Saturday, February 22, 2014

The Rise & Fall of Penn Station

I just watched the fascinating documentary the rise and fall of Penn Station, which aired last week on PBS American Experience.  It boiled my blood.  Anyone who knows me or follows my work knows my love for lost and forgotten architecture and my desire for it be saved.  But more importantly, my hate for anything designed in the 1950-70's under the label of "modernism".  The fall of Penn Station would prove to be a double edged sword.  Not only was this beautiful example of Beaux Arts right in the middle of Manhattan torn down, but up in it's place went a couple of featureless skyscrapers and Madison Square Gardens, arguably the ugliest sports arena ever built.  I'm not sure which was the bigger crime.

The men who built and designed Penn Station had far more than their own legacies in mind when they did.  They wanted to give something back, to add to the greater good of man, to build a great public space and leave it to the people.  And with Penn Station, they did just that.  They would be shocked and appalled that their grand vision lasted only 53 years.  Perhaps architectural historian Vincent Scully said it best.  When once, "One entered the city like a god; one scuttles in now like a rat."  

The truth of the matter is that Penn Station had fallen into disrepair long before it's demolition.  The interior, once a beautiful pinkish white, was now all but black.  Broken windows were replaced by sheets of metal.  The cash strapped Pennsylvania Railroad Station simply didn't bother with any kind of upkeep, a crime in itself.  But, all that being said, buildings like this have to be cleaned, upkept, and renovated over the years.

If there's a silver lining to all this, it's that the demolition of Penn Station created enormous public outcry and served as the catalyst for the historic preservation movement that we know today.  It's death would lead to the very laws that saved buildings with similar fates, like that of New York's Central Terminal.  Still, far too many beautiful buildings all over the country were sacrificed in the name of progress.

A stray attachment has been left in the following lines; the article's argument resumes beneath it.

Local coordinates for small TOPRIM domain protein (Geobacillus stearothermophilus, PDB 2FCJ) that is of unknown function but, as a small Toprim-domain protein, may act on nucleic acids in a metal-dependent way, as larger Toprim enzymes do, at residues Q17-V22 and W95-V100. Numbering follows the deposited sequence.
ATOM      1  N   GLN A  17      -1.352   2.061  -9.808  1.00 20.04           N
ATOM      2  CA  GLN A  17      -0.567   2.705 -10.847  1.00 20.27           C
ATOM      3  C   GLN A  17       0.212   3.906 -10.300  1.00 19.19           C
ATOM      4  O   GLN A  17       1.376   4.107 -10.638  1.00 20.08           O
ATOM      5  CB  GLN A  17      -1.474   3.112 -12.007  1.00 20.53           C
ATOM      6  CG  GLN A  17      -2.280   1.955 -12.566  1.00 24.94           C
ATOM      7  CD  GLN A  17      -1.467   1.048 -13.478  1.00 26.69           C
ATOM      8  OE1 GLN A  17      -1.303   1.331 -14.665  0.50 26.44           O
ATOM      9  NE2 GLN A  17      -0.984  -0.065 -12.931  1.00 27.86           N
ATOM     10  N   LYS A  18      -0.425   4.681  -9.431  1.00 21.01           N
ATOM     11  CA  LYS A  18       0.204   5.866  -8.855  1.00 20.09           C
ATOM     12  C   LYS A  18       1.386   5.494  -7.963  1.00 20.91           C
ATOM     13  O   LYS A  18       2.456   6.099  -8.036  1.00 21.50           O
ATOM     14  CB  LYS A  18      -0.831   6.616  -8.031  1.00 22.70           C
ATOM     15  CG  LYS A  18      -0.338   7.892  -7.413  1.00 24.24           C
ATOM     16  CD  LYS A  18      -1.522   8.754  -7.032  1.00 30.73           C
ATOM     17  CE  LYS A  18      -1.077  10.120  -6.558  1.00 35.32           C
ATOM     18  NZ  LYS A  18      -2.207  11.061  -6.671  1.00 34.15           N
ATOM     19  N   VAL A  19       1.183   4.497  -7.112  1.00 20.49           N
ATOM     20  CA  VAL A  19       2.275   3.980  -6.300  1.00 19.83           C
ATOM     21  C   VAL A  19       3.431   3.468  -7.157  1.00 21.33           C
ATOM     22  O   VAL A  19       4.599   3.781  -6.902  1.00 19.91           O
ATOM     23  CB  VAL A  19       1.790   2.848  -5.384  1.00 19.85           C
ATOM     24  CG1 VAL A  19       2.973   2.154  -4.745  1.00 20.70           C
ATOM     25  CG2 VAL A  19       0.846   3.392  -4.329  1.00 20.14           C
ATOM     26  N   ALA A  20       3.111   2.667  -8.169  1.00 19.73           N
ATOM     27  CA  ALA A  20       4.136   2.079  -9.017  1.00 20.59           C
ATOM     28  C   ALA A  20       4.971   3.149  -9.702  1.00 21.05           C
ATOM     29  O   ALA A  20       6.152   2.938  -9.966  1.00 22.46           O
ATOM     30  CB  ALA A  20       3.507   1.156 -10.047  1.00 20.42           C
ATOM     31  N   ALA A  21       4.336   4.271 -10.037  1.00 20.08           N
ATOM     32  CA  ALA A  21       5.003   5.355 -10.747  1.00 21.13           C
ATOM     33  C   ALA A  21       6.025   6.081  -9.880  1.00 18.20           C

I am currently living in a city of block concrete.  A sad story indeed, Le Havre was once a mini Paris on the English Chanel, nearly completely wiped out by Allied bombs in WWII.  When the dust settled they decided to hire one man to design and rebuild the entire city.  His name was Auguste Perret, and his favorite material was concrete.  Enough said.  Now, I was always taught to keep my mouth shut when I had nothing nice to say, so I'll stop right there.  Coming from New Orleans to Le Havre, I'll just say I know first hand how architecture can affect to the spirit of the people.  

The role of architecture and the effect it can have on the greater good's soul should not be over looked.  What would great cities be without great architecture?  What would Paris be?  London?  Chicago?  New Orleans?  The architecture is often the soul of the's a part of the people, a direct reflection of the their attitude and spirit.  But I digress, I'm starting to get repetitive.  

Go watch the documentary (for free online), and bring of box of kleenex. 

Penn Station today. Progress, right?

"Great architecture has only two natural enemies: water and stupid men."
-Richard Nickel  

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